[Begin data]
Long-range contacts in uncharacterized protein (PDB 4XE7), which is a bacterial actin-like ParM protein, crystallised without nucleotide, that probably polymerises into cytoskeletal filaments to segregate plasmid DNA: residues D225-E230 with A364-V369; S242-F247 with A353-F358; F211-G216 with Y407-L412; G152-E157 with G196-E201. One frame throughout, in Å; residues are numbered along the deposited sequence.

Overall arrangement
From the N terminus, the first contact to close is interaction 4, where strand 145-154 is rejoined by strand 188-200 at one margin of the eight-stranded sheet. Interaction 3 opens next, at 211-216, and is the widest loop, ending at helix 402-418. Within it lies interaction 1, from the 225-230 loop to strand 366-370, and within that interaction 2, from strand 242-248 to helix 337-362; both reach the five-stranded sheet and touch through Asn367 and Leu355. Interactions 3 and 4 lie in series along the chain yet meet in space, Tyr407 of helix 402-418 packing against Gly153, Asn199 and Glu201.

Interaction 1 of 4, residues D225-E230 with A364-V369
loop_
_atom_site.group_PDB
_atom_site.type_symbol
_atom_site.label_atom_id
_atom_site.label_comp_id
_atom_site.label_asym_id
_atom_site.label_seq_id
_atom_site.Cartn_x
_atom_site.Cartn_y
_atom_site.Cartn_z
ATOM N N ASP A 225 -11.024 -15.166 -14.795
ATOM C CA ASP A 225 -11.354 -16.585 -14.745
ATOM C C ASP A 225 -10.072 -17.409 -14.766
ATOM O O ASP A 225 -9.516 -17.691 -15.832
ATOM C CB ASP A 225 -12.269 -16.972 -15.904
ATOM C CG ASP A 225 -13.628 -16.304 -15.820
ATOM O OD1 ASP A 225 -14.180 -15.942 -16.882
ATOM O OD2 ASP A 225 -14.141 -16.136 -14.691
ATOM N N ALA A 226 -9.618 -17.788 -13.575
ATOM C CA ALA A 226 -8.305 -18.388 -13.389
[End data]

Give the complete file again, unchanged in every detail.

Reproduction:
Long-range contacts in uncharacterized protein (PDB 4XE7), which is a bacterial actin-like ParM protein, crystallised without nucleotide, that probably polymerises into cytoskeletal filaments to segregate plasmid DNA: residues D225-E230 with A364-V369; S242-F247 with A353-F358; F211-G216 with Y407-L412; G152-E157 with G196-E201. One frame throughout, in Å; residues are numbered along the deposited sequence.

Overall arrangement
From the N terminus, the first contact to close is interaction 4, where strand 145-154 is rejoined by strand 188-200 at one margin of the eight-stranded sheet. Interaction 3 opens next, at 211-216, and is the widest loop, ending at helix 402-418. Within it lies interaction 1, from the 225-230 loop to strand 366-370, and within that interaction 2, from strand 242-248 to helix 337-362; both reach the five-stranded sheet and touch through Asn367 and Leu355. Interactions 3 and 4 lie in series along the chain yet meet in space, Tyr407 of helix 402-418 packing against Gly153, Asn199 and Glu201.

Interaction 1 of 4, residues D225-E230 with A364-V369
loop_
_atom_site.group_PDB
_atom_site.type_symbol
_atom_site.label_atom_id
_atom_site.label_comp_id
_atom_site.label_asym_id
_atom_site.label_seq_id
_atom_site.Cartn_x
_atom_site.Cartn_y
_atom_site.Cartn_z
ATOM N N ASP A 225 -11.024 -15.166 -14.795
ATOM C CA ASP A 225 -11.354 -16.585 -14.745
ATOM C C ASP A 225 -10.072 -17.409 -14.766
ATOM O O ASP A 225 -9.516 -17.691 -15.832
ATOM C CB ASP A 225 -12.269 -16.972 -15.904
ATOM C CG ASP A 225 -13.628 -16.304 -15.820
ATOM O OD1 ASP A 225 -14.180 -15.942 -16.882
ATOM O OD2 ASP A 225 -14.141 -16.136 -14.691
ATOM N N ALA A 226 -9.618 -17.788 -13.575
ATOM C CA ALA A 226 -8.305 -18.388 -13.389